Even if you’ve never shopped at IKEA, you know about the global furniture giant. And you probably have shopped there – every 10 seconds, a Billy bookcase is sold somewhere in the world. IKEA’s affordable furniture has filled many a childhood bedroom and helped generations transition from that bedroom to their first apartment. But the problem with starter furniture is that it is easier to buy than to get rid of. Now IKEA is making the transition to more permanent pieces a little easier, too.
IKEA Good and Bad
Like most large retailers, IKEA’s environmental record is a mixed bag. Although stylish and cheap, many IKEA products are infamously disposable. Their particle board and laminate construction doesn’t always hold up to extended daily use, and recycling is not an option. In the past, IKEA has struggled with high formaldehyde levels in its glues and lacquers and child labor in its Asian textile manufacturing facilities. The company continues to face political and financial criticism. However, IKEA has a track record of addressing environmental issues and proactively working to improve its environmental footprint through incremental change. Thanks to investments in wind and solar power, IKEA produces as much clean energy as it uses, and may be on track to achieve climate neutrality by 2030.
Wood is the most-used raw material in IKEA’s products. IKEA is the largest wood buyer on the planet; it used 21 million cubic meters of wood in 2019. IKEA has a long-standing partnership with World Wildlife Fund and the Forest Stewardship Council to improve the sustainability of the wood it uses. Its history with FSC-certification has been rocky. In 2014, FSC suspended the company’s certification over old-growth logging in Russia. In June 2020, the nonprofit Earthsight reported that IKEA used wood illegally logged in Ukraine. But the wood was falsely labeled FSC-certified, which raised the question of whether the lapse in oversight was IKEA’s or FSC’s. Perhaps in response, IKEA launched its Forest Positive Agenda for 2030 last year, and claims that 98% of the wood used for IKEA products is now either FSC-certified or recycled.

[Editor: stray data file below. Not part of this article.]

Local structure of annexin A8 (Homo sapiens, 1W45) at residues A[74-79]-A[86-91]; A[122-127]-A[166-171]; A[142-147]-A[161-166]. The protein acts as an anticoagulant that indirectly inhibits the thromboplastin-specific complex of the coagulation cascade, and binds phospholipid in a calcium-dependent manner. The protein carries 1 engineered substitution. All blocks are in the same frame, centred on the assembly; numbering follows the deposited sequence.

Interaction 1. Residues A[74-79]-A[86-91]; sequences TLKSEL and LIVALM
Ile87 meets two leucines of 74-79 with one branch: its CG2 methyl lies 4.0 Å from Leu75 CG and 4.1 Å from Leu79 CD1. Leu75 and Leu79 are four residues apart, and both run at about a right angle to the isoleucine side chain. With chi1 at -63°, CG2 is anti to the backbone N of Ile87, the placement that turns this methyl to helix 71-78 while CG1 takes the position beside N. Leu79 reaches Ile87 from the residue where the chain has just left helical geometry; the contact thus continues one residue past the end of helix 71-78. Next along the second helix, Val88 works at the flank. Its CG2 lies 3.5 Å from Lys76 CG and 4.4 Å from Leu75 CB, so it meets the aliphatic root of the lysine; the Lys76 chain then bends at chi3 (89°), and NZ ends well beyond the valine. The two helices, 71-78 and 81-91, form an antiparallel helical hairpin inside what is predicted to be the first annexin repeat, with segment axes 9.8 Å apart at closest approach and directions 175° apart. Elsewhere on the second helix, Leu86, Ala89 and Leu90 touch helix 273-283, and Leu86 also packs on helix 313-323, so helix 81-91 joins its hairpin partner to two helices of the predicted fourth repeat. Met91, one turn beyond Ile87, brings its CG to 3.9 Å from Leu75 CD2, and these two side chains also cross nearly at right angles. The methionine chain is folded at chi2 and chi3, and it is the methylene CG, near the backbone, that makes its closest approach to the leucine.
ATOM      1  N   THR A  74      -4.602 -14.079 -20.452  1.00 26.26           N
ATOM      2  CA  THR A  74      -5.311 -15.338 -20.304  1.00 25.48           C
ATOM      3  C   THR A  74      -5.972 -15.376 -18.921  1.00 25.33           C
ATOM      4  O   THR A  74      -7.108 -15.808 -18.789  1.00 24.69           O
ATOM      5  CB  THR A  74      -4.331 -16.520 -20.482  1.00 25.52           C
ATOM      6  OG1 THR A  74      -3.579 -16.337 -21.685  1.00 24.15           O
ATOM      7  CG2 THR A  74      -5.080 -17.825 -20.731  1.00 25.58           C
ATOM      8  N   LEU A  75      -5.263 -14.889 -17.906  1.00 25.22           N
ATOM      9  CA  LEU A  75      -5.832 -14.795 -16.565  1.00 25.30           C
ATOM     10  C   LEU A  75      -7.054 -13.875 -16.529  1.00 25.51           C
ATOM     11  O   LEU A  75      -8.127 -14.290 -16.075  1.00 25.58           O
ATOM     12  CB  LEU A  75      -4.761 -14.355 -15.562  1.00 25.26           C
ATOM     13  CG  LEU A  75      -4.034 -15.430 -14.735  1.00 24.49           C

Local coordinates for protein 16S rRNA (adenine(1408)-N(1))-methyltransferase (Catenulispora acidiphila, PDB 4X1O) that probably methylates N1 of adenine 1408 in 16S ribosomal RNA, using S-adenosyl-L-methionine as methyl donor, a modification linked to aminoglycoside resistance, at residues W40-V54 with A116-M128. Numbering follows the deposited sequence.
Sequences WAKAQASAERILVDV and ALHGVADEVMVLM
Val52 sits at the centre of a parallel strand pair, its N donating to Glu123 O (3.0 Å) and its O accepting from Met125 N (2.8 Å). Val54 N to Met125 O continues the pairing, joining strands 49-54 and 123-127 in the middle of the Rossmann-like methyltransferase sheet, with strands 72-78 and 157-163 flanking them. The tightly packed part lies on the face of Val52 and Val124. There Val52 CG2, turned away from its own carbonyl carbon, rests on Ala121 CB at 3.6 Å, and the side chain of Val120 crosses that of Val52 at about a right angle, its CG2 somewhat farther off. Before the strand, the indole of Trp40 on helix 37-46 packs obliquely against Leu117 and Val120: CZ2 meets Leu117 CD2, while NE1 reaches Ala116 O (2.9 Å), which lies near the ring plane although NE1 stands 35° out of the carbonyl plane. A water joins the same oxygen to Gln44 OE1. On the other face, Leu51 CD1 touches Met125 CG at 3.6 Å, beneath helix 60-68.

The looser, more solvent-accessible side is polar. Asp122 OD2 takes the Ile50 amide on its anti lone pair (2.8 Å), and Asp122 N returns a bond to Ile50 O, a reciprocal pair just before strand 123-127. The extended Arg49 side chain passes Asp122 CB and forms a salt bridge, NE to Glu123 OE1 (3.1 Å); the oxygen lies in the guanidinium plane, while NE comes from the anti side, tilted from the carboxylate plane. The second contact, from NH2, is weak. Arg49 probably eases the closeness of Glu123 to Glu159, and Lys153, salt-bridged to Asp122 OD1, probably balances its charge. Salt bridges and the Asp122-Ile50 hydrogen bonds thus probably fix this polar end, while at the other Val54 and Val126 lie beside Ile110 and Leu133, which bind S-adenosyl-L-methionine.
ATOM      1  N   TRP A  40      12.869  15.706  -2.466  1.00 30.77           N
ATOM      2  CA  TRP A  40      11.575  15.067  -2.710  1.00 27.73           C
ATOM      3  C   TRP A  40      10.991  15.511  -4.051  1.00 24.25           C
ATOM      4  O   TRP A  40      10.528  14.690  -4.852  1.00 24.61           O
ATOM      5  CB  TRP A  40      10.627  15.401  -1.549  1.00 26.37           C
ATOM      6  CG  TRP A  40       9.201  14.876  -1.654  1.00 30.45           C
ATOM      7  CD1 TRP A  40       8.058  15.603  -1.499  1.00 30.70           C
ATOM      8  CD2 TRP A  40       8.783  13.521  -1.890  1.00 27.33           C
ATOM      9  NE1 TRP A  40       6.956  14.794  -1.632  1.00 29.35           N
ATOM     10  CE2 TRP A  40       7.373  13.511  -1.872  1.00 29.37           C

IKEA uses approximately 0.7% of all cotton grown around the world. Although not fully organic, since 2015, none of IKEA’s cotton has been conventionally-grown. Working with the World Wildlife Fund and the Better Cotton Initiative, IKEA’s cotton growers use less water, chemical fertilizers, and pesticides than is typical in the industry.
Americans usually think that once you buy something you are responsible for it, even after it’s no longer functional. Producer responsibility is a radical shift from that approach that engages manufacturers in the entire lifecycle of their products, including end-of-life disposal. This makes them more likely to design products for recyclability.
In practice, producer responsibility usually takes the form of take-back programs. For some products like prescription medicine and electronics, take-back or trade-in programs enable safer disposal or recycling of special components. For safer products, like used clothing, take-back programs are often the first step in a resale system that helps to extend the useful life of the product while making a brand more accessible to budget or eco-minded customers.
IKEA Buys Back
Producer responsibility is more established in Europe (France is particularly invested in the approach) where the Swedish company IKEA still makes 70% of its sales. Now IKEA is introducing producer responsibility to 37 of its American stores in a program called Buy Back & Resell. The program is only available to IKEA Family members and many product classes are excluded. But for some all-wood furniture styles in good condition, customers can sell their gently used IKEA furniture back to IKEA in exchange for store credit. The program currently accepts:
- Office drawer cabinets, small structures with drawers
- Display storage without glass
- Bookcases and shelf units
- Small tables
- Multimedia furniture
- Dining tables and desks
- Chairs and stools without upholstery
After filling out an online form, program members bring their eligible furniture to a participating retail location for inspection. IKEA resells approved items in the store’s AS-IS area. The second-hand items provide an even more affordable option for some customers, while the original owners earn store credit for new purchases. IKEA is working to eliminate legal restrictions on buy-back programs in the locations of its remaining 14 U.S. stores.
Feature image: wolterke – stock.adobe.com